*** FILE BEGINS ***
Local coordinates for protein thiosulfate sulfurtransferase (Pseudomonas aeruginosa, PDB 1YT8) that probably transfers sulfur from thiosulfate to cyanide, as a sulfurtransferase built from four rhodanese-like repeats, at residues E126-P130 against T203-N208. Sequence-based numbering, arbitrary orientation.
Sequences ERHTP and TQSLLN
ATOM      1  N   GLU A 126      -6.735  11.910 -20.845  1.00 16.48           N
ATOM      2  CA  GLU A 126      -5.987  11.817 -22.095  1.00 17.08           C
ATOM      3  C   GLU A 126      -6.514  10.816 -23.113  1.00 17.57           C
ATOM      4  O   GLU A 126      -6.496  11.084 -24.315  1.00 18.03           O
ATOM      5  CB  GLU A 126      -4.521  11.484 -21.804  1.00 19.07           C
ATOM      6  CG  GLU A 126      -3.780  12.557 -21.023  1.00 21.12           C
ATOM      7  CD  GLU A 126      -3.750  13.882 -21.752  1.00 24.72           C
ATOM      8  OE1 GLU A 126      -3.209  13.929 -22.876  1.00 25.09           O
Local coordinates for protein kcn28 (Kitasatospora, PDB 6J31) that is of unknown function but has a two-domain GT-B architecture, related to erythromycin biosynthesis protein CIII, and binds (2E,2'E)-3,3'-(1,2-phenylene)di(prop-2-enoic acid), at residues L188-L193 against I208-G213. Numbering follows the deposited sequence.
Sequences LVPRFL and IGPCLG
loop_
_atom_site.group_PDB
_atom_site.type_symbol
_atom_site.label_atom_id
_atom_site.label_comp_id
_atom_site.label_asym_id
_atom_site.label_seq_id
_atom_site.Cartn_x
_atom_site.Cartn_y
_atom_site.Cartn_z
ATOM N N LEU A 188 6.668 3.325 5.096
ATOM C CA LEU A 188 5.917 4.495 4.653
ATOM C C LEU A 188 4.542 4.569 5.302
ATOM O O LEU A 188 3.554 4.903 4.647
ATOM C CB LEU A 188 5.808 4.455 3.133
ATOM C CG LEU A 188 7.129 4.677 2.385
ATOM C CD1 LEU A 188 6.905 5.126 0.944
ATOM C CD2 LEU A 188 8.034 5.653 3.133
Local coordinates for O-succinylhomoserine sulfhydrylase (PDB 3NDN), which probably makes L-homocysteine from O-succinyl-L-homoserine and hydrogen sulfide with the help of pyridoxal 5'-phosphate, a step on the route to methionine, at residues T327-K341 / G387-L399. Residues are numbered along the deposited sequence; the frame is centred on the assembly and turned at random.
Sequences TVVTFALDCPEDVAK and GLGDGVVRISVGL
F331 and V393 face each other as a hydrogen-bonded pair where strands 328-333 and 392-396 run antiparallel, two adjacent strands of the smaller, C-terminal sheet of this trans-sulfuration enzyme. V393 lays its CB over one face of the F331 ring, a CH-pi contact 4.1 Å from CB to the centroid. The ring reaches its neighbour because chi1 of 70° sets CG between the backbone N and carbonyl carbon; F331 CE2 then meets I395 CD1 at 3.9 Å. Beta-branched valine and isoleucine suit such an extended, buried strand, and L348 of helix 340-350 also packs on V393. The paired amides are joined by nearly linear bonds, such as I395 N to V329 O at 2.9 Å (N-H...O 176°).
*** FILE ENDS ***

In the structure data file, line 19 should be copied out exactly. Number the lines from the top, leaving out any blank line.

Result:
_atom_site.label_seq_id